The False Promise of Tax-Funding in Political Campaigns

In May 2010, the Government Accountability Office, or GAO, released its follow-up report on taxpayer funding for political campaigns.  This report supplemented GAO’s initial study from 2003, which found that the two states with full tax funding – Maine and Arizona – enjoyed none of the promised benefits from those programs.  Section 310 of the Bipartisan Campaign Reform Act of 2002 mandated that GAO study and report on these laws.  Since the first tax-funded legislative races were only held in 2000, the GAO’s disappointing findings in 2003 could be explained by the lack of data.  Advocates hoped that this latest report, which includes data from elections in 2004 through 2008, would provide welcome support for these reforms, such as the Fair Elections Now Act currently before Congress.

Unfortunately for supporters of tax funding, the GAO’s 2010 report concludes, once again, that the benefits supposedly derived from tax funding don’t occur in any way that can be shown by generally accepted techniques of analysis.  This result wasn’t for a lack of effort in GAO’s part.  A team of 15 at GAO not only collected data about participation by candidates, wins and losses, and victory margins as it had for the 2003 report, the Office also compared changes with four comparison states, to observe whether changes in Maine and Arizona were different than changes observed in these states.  In addition, the GAO interviewed by telephone a number of candidates and interest group representatives from each state.  The GAO used two statistical techniques, faxed effects regression and hierarchial loglinear modeling, to evaluate how competitiveness in Maine and Arizona elections (and the comparison states) changed with the implementation of tax funding.

How did GAO decide what goals to analyze?  It took proponents’ promises seriously.  GAO found that tax funding programs promise five benefits:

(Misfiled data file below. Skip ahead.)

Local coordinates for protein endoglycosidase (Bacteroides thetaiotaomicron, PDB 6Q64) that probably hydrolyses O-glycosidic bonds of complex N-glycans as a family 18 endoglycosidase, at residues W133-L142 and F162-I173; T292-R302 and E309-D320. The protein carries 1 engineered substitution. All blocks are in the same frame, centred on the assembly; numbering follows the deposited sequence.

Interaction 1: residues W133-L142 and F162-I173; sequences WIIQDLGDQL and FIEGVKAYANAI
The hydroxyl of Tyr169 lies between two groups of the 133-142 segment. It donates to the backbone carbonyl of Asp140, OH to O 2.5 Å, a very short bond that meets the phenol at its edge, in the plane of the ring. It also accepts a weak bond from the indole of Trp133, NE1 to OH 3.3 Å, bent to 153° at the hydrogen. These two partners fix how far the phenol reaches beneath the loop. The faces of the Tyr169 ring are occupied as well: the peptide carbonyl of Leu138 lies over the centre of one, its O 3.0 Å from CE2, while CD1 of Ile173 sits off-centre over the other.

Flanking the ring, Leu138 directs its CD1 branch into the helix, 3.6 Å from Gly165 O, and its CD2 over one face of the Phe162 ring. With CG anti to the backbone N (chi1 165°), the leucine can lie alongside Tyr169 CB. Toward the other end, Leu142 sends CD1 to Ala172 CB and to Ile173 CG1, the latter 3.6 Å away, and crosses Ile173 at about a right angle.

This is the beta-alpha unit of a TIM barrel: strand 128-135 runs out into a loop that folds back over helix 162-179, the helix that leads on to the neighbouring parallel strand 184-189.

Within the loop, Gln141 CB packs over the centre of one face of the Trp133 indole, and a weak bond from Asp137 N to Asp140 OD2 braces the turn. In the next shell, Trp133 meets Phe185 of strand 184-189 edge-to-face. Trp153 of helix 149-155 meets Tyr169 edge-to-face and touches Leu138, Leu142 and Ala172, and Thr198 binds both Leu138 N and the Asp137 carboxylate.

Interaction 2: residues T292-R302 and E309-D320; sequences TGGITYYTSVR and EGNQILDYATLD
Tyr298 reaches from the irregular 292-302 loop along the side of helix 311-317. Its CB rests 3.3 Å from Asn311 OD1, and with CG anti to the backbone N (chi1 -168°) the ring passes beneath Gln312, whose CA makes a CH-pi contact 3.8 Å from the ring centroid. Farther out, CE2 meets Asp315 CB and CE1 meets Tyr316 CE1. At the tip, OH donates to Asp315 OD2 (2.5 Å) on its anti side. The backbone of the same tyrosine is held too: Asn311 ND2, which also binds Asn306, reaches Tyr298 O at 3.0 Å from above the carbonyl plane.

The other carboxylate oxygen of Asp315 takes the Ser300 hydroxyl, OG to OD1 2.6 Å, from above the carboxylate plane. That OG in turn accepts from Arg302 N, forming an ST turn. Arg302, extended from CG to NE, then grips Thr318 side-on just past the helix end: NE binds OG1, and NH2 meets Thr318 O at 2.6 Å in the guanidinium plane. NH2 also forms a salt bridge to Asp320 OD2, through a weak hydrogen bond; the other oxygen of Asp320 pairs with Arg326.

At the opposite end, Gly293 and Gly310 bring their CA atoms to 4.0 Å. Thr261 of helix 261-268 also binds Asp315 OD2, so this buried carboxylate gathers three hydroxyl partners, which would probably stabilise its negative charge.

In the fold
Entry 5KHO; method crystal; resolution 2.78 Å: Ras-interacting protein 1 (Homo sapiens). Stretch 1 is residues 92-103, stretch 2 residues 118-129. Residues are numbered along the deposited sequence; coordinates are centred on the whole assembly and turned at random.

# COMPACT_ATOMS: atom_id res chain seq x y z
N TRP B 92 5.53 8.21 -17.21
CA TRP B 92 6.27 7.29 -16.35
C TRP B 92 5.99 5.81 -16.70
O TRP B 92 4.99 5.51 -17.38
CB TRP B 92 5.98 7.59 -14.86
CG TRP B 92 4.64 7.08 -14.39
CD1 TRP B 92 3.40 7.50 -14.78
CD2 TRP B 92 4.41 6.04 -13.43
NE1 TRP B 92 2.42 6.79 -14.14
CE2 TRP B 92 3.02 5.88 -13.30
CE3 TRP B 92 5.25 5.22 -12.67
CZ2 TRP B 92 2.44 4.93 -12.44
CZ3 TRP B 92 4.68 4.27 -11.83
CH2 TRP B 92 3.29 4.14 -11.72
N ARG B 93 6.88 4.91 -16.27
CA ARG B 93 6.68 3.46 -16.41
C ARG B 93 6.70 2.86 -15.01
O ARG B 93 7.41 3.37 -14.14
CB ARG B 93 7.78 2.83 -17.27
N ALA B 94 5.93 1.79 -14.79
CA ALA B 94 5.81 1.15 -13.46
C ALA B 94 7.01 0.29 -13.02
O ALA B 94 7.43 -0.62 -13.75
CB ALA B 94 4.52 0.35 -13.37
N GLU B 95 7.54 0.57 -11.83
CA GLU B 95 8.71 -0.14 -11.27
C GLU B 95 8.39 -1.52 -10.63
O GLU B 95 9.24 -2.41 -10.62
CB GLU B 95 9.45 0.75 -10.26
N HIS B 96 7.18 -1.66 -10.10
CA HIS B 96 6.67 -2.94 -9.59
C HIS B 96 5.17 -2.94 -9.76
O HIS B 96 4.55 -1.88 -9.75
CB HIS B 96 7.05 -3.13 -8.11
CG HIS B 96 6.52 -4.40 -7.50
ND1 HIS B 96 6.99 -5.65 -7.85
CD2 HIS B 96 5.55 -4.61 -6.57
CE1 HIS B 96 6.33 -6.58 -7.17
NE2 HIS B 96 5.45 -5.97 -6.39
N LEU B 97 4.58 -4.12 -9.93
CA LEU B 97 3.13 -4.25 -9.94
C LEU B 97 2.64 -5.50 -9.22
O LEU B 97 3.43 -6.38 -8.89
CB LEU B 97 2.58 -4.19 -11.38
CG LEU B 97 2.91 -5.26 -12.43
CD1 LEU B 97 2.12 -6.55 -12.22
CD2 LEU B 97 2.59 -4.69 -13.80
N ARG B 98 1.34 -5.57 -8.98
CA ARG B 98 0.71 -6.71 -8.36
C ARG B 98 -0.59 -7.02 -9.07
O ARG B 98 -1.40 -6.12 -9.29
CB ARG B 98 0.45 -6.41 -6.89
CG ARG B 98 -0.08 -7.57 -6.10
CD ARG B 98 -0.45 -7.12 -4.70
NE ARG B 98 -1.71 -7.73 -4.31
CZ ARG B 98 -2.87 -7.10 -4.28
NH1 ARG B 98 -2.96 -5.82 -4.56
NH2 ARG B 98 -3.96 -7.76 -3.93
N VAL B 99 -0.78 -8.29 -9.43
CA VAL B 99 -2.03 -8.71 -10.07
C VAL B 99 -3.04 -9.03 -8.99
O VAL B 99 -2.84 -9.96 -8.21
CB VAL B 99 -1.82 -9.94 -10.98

1)      Increased electoral competition

2)      Increased voter choice

3)      Reduced increases in campaign costs

4)      Reduced interest group influence

5)      Increased voter participation

Given that these goals were the ones chosen by tax funding advocates, it would seem fair to evaluate tax financing programs to see whether any of these benefits can be traced to the programs.

Admittedly, GAO did find changes.  It found, for example, that candidate participation in the programs grew over time.  This may stand for nothing more than the well-worn observation that if something is subsidized, we will see more of it. 

But the other findings should be depressing for advocates of tax funding.  In evaluating electoral competition, GAO found no measurable changes in the number of candidates running per race (what it called “contestedness”).  Nor did incumbent reelection rates decrease (in Maine the reelection rate was 88% before tax funding, 90% after; in Arizona it was 98% before and 97% after).  GAO did observe a decrease in the margins of victory, but could not rule out that the cause was something besides the adoption of tax funding for campaigns.  Even with using two distinct statistical modeling techniques, the GAO could not say that this result was not instead affected by something difficult to measure like “candidate popularity” or GAO’s choices of comparison states.

As for the other benefits?  There were no statistically significant increases in voter choice, or decreases in campaign spending or interest group influence from adopting tax funding for campaigns.  GAO also could not find a voter turnout effect connected to tax funding, but admitted that data problems including inconsistencies in how “turnout” is measured precluded drawing any conclusions.

Perhaps the most revealing elements in this report come from the GAO’s interviews with candidates and interest group representatives.  On the changes in electoral competition, GAO reports:

Most candidates we interviewed in Maine (8 of 11) believed that the advantage of incumbent candidates neither increased nor decreased as a result of the public financing program. Further, 2 of 11 candidates said that incumbents’ advantage had increased under the public financing program.

And in Arizona:

Arizona candidates had mixed perceptions on the effect of the public financing program on incumbents’ advantage. Four of 11 candidates said that the advantage of incumbents neither increased nor decreased as a result of the public financing program, citing incumbents’ benefits such as name recognition, experience in running a successful election campaign, and access to funding. Three candidates said that incumbents’ advantage increased. One of these candidates explained that participating incumbent candidates did not have to do as much outreach to voters as they would have if they needed to raise private funds. However, 3 candidates we interviewed stated that the advantage of incumbent candidates has decreased.